Yesterday, Google announced “Hummingbird” right from the garage that Larry Page and Sergey Brin used as Google’s first office. This update is unique as it seems that has been out for weeks now and nobody even noticed! Generally, I am very happy when the algorithm gets updated. A lot of people in the SEO field freak out and start frantically checking websites they manage to see if they’ve been penalized or not, and for good reason, as many of them implement shady tactics. Some of them don’t “get it”.
So, what is “it”?
You should always be feeding the Hummingbird nectar.
In a way, there is nothing new about this at all. Search engines have tried to deliver the best results to their users that they can from day 1. People confuse me in their efforts to outsmart the algorithm. Sure, it can be done, even easily at times, but the results are short lived, so putting forth the effort in the first place is just a bad idea.
I’ve only played with Hummingbird for a few minutes but I am instantly seeing one of the very cool ways Hummingbird affects search. I do not operate many of them myself but I monitor certain sites that gear their pages for search results based on questions. For example, a blog post or web page might be titled and written in Q&A format, such as “How can I get a Respberry pi Laptop?” In the past, if you had a page on your site optimized for this specific key phrase and it was planted on a decent site it could perform quite well. Not all of us search this way but quite a few people type their search queries in question format (or a “natural format”). Now, there are no pages titled word-for-word “How can I get a Respberry pi Laptop?” (yet), but if we google it, the results returned on the results page are very good. See, you can’t go out and purchase a Raspberry Pi laptop; you have to combine various components in order to have one. The results show some great articles on exactly how to do this, as seen below:
Instead of trying to trick search engines and working towards making nectar for search engines, nectar should be made for users. I think that this has been stated a million times in one fashion or another, but content needs value (instead of keyword stuffing, etc.)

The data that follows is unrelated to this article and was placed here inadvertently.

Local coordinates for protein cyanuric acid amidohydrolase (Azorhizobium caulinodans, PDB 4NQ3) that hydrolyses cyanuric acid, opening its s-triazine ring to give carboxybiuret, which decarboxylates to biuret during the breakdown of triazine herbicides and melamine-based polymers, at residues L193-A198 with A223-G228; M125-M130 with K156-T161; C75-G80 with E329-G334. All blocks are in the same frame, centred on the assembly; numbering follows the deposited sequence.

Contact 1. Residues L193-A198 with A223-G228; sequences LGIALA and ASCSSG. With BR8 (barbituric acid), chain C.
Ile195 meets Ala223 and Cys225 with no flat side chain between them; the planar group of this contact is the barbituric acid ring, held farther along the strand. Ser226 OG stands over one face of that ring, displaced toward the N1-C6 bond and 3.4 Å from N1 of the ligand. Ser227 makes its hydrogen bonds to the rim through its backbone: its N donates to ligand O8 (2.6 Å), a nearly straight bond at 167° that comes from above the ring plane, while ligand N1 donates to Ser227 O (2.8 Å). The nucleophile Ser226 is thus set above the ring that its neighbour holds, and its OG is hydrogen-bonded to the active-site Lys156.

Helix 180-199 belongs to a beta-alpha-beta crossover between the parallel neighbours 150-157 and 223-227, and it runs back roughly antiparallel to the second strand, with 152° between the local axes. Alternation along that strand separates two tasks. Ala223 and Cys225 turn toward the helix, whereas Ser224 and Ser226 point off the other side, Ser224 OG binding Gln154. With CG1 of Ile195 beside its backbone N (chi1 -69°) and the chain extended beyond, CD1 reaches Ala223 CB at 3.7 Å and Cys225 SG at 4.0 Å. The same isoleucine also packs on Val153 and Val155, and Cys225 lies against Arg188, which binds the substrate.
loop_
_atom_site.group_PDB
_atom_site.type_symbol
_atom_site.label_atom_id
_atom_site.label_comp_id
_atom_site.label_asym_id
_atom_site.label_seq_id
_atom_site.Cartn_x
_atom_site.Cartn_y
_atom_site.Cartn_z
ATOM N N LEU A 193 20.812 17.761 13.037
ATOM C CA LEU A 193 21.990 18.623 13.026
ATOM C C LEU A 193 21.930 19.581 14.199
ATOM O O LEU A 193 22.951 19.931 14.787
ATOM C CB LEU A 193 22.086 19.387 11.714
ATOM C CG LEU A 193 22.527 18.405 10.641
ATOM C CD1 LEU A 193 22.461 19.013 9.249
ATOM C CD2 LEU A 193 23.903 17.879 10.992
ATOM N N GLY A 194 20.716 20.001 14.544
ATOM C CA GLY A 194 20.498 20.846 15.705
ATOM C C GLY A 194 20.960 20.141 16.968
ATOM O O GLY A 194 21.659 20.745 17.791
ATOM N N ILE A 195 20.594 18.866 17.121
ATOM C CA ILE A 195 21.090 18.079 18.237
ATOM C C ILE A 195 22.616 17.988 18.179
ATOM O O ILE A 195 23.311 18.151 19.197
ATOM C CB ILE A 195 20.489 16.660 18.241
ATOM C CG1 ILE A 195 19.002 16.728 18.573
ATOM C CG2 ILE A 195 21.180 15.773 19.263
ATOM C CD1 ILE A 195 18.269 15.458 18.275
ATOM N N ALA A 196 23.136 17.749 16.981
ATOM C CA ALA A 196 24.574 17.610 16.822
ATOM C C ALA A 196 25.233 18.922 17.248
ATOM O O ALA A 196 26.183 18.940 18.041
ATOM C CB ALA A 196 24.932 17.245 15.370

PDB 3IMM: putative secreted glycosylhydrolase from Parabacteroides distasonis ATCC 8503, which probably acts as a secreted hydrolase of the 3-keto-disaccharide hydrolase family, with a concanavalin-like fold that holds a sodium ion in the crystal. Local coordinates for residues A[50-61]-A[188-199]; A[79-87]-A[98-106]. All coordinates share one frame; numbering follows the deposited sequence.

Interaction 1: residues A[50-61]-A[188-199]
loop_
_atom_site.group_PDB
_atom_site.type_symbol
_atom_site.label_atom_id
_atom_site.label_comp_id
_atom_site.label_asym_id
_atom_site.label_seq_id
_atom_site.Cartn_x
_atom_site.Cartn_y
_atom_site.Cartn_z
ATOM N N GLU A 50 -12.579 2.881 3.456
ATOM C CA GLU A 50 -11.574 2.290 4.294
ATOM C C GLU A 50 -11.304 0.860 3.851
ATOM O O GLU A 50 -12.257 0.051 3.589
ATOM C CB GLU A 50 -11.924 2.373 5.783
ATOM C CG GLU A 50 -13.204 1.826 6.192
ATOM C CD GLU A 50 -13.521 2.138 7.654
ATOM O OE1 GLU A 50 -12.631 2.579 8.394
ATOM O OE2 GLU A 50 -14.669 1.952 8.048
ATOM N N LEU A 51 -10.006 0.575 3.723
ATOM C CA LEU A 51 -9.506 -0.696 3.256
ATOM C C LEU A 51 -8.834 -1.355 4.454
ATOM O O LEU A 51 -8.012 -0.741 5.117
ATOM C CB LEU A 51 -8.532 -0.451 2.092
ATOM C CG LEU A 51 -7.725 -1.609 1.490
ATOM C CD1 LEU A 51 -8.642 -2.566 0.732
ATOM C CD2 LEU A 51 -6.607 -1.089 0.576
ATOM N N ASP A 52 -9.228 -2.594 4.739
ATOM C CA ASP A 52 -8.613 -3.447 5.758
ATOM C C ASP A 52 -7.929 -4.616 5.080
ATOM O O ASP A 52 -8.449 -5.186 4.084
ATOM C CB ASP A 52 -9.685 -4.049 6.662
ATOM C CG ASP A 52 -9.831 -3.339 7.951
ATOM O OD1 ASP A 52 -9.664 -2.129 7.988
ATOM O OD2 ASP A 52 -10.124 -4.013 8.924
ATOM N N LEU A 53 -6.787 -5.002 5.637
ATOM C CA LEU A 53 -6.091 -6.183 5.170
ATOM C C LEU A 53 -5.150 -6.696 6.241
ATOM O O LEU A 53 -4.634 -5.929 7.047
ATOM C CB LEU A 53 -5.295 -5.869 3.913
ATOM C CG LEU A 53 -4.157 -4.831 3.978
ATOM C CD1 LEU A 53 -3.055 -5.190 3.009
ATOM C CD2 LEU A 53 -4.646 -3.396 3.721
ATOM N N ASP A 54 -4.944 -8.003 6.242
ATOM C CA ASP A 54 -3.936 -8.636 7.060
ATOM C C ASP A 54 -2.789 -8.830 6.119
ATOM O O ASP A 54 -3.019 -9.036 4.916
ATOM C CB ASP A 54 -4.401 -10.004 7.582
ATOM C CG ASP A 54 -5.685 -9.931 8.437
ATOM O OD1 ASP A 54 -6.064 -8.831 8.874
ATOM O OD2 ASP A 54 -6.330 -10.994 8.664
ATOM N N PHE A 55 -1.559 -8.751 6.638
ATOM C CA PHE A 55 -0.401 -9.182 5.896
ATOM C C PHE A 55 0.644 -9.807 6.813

So, to me, so far, Hummingbird seems to be just another step in Google’s journey to provide quality, relevant results. Your content, your content’s value, your website, the ease of use, mobility, usability, accessibility, having a relevant author, etc. are the ingredients for great nectar.
If you have been building your websites with these ingredients, they will perform great and remain relevant. I have small business websites I’ve operated for 10+ years, and sites I just launched under 4 months ago, all dominating the competition simply because they’re great and informative websites.
As time goes on it will be interesting to see the other way Hummingbird impacts search. There should be some good reads on it soon. This is just my first impression and I’m sure it is only the tip of the iceberg. Hummingbird is sure to be far more complex that just answering long queries better. There are several other updates to the knowledge graph and more, which you can read about here on The official Google Search blog.
EDIT: So, as stated above, that was only the tip of the iceberg. Maybe more like a snowflake! Hummingbird does a lot of things. During Panda and Penguin a lot of sites were punished for bad behavior but Hummingbird is different and much more than that. More on this later.
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